Monday, October 20, 2008

October 27, 2008


This is Part XIII in our series on the "PRIDE" Methodologies for IRM. In this edition we provide a description of the concepts and philosophies used in the "PRIDE"-Information Systems Engineering Methodology (ISEM).

The full text for this section can be obtained by clicking: HERE.

NEXT UP: Phase 4-II of the "PRIDE"-Information Systems Engineering Methodology (ISEM), Software Engineering.

If you would like to discuss this with me in more depth, please do not hesitate to send me an e-mail.

Keep the faith!

OUR BRYCE'S LAW OF THE WEEK therefore is...

"Information is for people, not for the computer."


Friends, be sure to check out our book entitled, "MORPHING INTO THE REAL WORLD - A Handbook for Entering the Work Force" which is a survival guide for young people as they transition into adult life.

Bonnie Wooding, the President of the Toronto Chapter of the International Association of Administrative Professionals (IAAP) said, "Many of our members are just starting their careers and I will be recommending that they read this book, especially Chapter 3, Professional Development - a primer for business skills and filled with basic common sense advice that is simple, easy to follow and extraordinarily practical; and Chapter 5, Do’s and Don’ts of the Workplace, an excellent resource for those questions you are too embarrassed to ask for fear of looking foolish."

The Miami Hurricane recently reviewed it (10/22/2007) and said,

"the abundance of information the book provides is a good start for anyone about to take the first step into the real world. Though the concept of adulthood may seem intimidating, it's comforting to know that someone has at least written a guidebook for it."

Reviewer Bill Petrey praised it by saying, "Every young person entering the workplace for the first time should be given a copy of this book."

The book includes chapters to describe how a young person should organize themselves, how to adapt to the corporate culture, develop their career, and improve themselves professionally and socially. Basically, its 208 pages of good sound advice to jump start the young person into the work force. Corporate Human Resource departments will also find this book useful for setting new hires on the right track in their career. It not only reinforces the many formal rules as contained in corporate policy manuals, but also includes the subtle unwritten rules we must all observe while working with others. The book lists for $25 and can be ordered online through MBA or your local book store. Complementing the book is a one day seminar of the same name which can be purchased separately for $4,000.00 (U.S.) plus instructor travel expenses. For more information on both the book and the seminar, visit our corporate web site at:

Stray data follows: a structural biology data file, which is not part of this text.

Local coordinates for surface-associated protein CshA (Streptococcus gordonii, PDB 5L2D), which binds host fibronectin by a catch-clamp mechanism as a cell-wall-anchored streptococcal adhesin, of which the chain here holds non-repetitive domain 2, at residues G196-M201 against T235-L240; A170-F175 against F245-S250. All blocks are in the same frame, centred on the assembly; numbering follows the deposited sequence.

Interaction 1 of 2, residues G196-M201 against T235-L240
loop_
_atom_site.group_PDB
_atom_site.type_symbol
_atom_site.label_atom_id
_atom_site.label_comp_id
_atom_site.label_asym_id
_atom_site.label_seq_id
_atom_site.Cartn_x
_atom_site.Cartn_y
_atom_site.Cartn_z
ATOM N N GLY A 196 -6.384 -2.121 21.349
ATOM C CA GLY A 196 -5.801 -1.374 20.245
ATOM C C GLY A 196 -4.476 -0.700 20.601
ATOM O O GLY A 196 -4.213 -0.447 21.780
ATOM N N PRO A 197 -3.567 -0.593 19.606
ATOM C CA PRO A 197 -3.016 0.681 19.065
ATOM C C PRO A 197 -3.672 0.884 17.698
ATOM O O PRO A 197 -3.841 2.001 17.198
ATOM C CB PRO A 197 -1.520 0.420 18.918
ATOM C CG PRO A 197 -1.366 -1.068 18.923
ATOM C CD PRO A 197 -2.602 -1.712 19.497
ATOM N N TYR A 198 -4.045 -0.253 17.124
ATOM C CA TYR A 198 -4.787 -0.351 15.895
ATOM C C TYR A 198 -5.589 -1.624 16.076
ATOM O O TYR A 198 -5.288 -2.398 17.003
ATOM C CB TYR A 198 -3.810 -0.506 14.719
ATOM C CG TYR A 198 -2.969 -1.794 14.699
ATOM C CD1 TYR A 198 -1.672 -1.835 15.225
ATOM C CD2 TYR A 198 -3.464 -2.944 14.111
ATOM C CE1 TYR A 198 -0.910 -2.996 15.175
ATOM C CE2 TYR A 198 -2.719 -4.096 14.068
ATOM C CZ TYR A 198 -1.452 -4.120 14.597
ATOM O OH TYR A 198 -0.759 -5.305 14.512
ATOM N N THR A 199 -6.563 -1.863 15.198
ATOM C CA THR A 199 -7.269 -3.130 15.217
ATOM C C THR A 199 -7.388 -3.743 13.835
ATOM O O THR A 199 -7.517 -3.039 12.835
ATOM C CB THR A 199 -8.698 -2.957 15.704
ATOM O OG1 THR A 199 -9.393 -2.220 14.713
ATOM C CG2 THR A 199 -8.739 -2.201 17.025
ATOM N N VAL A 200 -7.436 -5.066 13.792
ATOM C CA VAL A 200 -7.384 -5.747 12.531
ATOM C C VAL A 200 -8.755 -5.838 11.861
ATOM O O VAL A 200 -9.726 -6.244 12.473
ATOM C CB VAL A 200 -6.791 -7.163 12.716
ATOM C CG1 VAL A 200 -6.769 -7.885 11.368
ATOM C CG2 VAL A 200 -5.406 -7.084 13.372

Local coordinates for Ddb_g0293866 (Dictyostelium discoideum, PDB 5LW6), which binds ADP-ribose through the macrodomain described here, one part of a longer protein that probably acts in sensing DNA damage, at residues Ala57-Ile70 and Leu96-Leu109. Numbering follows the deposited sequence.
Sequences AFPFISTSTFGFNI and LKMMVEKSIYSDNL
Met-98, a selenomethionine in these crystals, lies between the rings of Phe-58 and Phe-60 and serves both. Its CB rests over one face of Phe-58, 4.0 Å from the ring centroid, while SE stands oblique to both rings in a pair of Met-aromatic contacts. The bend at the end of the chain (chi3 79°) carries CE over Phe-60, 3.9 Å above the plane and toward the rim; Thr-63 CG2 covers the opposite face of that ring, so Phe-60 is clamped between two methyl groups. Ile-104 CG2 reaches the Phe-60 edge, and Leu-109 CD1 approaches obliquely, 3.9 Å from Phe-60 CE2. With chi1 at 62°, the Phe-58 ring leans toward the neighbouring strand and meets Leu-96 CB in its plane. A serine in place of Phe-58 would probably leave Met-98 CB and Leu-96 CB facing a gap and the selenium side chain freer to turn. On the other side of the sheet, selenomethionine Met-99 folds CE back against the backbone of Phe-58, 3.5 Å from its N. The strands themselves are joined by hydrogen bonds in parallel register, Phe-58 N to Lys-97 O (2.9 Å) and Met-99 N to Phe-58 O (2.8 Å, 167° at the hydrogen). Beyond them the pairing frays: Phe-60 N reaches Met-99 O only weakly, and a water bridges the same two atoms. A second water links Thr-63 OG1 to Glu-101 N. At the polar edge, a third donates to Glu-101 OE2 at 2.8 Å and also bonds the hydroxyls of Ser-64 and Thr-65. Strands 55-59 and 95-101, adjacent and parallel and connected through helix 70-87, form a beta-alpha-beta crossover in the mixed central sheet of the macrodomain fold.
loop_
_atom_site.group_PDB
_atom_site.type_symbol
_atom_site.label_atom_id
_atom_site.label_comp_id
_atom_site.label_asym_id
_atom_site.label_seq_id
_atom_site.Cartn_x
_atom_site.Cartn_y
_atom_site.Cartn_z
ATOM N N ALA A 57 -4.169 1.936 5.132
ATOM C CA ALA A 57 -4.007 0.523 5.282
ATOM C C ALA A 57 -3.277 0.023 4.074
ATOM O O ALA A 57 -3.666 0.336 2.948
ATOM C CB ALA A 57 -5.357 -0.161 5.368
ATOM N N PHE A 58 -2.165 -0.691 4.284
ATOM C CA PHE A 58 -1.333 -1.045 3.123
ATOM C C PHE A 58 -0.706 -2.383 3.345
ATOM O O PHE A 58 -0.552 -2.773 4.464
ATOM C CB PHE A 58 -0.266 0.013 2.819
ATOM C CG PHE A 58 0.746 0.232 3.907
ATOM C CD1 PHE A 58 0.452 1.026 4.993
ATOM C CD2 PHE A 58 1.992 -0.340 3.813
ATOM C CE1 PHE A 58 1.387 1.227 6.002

ISBN: 978-0-9786182-5-4


The four day work week has been back in the news lately. I am hearing of a lot of companies in the Information Technology sector promoting the concept, whereby an employee works four days in the office and one at home or wherever he/she desires. The theory is to offer workers the freedom to work from home as opposed to the office which is commonly viewed as a pressure cooker. I never did buy into this concept and see it more as an excuse for employees to screw off. The only time I might accept it is when an employee is sick, particularly with an infectious disease, and it would serve the office better for that person to stay at home and not infect the other workers. Then again, we might get too many people calling in sick, but I digress.

The concept of telecommuting is an old one and something we would like to reward our more trusted employees with, but if you establish the precedent, others will claim unfair favoritism which may open Pandora's Box in terms of legal ramifications. To overcome this, you will have to demonstrate the trusted worker is more productive than others, and since there is typically no metrics in this regards, it is difficult to substantiate the claim.

The problem as I see the four day work week is one of perspective. Most of today's younger workers think in terms of hours worked, not what is produced during the period. This is a common flaw in today's work mentality regardless of your occupation. As any true manager will tell you, it's not the time you put in, it's the work product you put out. Today, workers are more inclined to watch the clock as opposed to what they are supposed to be producing.